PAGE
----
Maximise your Avios, air miles and hotel points

Avios changes 7: big Avios savings (up to 43%) on long-haul when you redeem on Iberia

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Executive summary: post April 28th, you can make SUBSTANTIAL business class savings to certain cities, especially on some BA peak dates, by redeeming your Avios on Iberia via Iberia Plus rather than on British Airways

Key link: ‘Club Changes’ page on, ‘Club Changes’ page on

Here are the other articles in this series you may have missed:

1. Understanding the new tier point rules

2. Understanding the new earning rates

3. Understanding the new spending rates

4. What is an Avios point worth now?

5. Exploiting the ‘no repricing on date changes’ rule

6. Why are off-peak upgrades now more expensive than peak?

8. Partner redemptions may be cheaper if booked on

9. What will happen to airline partner earning rates?

10. Are you a winner or a loser overall?

British Airways Executive Club and are not the only programmes undergoing substantial change.  Iberia Plus, which also uses Avios as its currency, is changing too.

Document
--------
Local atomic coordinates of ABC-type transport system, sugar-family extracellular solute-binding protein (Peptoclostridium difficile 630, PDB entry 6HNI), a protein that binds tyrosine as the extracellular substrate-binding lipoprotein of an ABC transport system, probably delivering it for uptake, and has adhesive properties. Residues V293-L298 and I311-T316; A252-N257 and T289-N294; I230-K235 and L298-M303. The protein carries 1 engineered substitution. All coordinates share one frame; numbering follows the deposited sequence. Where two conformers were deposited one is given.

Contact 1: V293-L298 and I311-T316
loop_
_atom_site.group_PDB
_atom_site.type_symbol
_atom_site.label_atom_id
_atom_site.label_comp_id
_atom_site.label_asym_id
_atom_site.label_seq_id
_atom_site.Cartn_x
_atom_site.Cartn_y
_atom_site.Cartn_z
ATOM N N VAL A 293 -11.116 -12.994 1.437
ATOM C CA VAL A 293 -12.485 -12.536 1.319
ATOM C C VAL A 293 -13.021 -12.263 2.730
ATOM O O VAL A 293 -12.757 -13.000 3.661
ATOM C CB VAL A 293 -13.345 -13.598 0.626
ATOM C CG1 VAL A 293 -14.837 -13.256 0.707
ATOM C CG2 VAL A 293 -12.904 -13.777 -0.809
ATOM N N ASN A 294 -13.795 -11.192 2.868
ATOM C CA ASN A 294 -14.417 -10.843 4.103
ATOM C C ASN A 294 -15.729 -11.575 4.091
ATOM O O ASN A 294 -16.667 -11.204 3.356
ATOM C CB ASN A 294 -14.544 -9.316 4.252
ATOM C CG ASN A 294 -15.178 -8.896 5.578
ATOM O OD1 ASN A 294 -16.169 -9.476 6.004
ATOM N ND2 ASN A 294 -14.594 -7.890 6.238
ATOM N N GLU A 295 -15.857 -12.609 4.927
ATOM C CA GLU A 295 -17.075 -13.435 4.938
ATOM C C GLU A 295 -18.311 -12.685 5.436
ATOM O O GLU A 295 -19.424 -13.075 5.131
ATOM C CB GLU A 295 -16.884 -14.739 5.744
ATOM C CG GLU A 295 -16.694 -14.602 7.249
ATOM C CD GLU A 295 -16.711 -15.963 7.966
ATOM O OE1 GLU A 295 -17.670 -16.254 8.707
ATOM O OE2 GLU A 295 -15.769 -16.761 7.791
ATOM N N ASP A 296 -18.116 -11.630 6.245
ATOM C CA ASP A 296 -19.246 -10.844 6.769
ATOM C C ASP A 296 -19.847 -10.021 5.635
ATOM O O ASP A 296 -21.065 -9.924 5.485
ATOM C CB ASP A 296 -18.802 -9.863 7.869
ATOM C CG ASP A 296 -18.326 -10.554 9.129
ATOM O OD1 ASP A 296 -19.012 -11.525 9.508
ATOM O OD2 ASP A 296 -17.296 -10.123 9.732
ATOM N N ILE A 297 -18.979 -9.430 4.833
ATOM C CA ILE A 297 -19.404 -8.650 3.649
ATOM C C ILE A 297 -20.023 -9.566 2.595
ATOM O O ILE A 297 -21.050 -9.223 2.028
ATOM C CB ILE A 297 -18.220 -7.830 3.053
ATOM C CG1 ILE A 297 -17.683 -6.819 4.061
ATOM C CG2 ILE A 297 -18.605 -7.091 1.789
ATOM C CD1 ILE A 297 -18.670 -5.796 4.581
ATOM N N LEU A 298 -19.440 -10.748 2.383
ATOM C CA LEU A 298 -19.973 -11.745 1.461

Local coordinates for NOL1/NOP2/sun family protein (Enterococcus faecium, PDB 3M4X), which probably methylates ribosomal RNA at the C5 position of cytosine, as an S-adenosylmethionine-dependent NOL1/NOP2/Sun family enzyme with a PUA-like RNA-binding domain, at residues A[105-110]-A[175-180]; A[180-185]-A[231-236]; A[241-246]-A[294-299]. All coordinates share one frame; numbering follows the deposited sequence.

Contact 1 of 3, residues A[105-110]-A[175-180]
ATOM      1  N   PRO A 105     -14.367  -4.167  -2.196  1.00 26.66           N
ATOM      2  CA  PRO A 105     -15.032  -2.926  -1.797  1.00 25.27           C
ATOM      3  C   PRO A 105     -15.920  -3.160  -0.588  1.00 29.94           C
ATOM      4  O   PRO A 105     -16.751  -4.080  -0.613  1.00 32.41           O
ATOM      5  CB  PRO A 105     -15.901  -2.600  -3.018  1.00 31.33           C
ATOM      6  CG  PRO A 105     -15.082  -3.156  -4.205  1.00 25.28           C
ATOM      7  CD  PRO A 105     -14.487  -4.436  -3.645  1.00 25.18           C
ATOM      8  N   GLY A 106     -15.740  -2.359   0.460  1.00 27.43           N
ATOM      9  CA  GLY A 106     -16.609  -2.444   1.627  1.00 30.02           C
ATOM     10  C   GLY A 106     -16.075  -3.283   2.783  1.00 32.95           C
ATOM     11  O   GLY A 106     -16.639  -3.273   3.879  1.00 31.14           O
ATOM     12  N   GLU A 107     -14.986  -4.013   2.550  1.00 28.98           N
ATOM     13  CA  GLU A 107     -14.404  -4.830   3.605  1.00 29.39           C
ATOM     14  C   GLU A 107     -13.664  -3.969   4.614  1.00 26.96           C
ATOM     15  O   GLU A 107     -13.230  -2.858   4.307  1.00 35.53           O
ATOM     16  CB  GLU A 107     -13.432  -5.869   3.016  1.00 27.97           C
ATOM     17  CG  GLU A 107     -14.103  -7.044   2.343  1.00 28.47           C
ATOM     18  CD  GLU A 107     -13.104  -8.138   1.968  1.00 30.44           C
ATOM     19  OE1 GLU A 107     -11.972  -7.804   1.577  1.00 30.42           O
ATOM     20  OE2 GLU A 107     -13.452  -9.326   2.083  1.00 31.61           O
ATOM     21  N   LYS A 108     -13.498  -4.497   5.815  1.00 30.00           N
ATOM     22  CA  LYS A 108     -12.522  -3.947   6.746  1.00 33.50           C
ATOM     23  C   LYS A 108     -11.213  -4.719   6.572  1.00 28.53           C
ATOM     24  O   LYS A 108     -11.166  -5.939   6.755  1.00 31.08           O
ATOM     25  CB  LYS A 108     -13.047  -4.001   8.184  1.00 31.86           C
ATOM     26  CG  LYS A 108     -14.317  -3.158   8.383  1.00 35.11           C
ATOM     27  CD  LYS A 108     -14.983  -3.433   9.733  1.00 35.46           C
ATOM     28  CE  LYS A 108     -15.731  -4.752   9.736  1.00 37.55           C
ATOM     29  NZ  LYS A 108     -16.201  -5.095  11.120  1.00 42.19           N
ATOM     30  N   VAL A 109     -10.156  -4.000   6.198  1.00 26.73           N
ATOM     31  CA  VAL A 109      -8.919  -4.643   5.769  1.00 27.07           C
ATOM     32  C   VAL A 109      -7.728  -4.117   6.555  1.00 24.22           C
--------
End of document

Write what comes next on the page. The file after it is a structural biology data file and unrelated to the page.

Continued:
As usual with Iberia, it is doing things in a different way.  This opens up some interesting arbitrage opportunities for you.

Full details of the changes to the Iberia scheme can be found here.  In summary:

  • the changes start on March 1st, two months before the BAEC changes take place, for miles earning and from April 1st for miles redeeming
  • Iberia will move to a similar peak and off-peak redemption structure but with different peak dates
  • Iberia will adopt a different reward chart to BAEC and

For tickets bought after March 1st and credited to Iberia Plus, Avios earning will have the same structure as British Airways Executive Club, eg 250% of miles flown for flexible Business Class ticket and a 50% bonus for a mid-tier member.

What we do NOT know yet is how many ‘Elite Points’ you will get for each flight.  The table will not be published until March 1st.  It might turn out that you can earn status more quickly by crediting British Airways flights to Iberia Plus.  I will look into this further when we know more about their Elite Points structure.

Is it worth redeeming for British Airways flights via

No.  The redemption rates and the table of peak dates are the same as those used by British Airways Executive Club.

Add in the fact that BA redemptions booked via Iberia are non-refundable and non-changeable and there is no reason at all to use Iberia Plus to redeem on British Airways.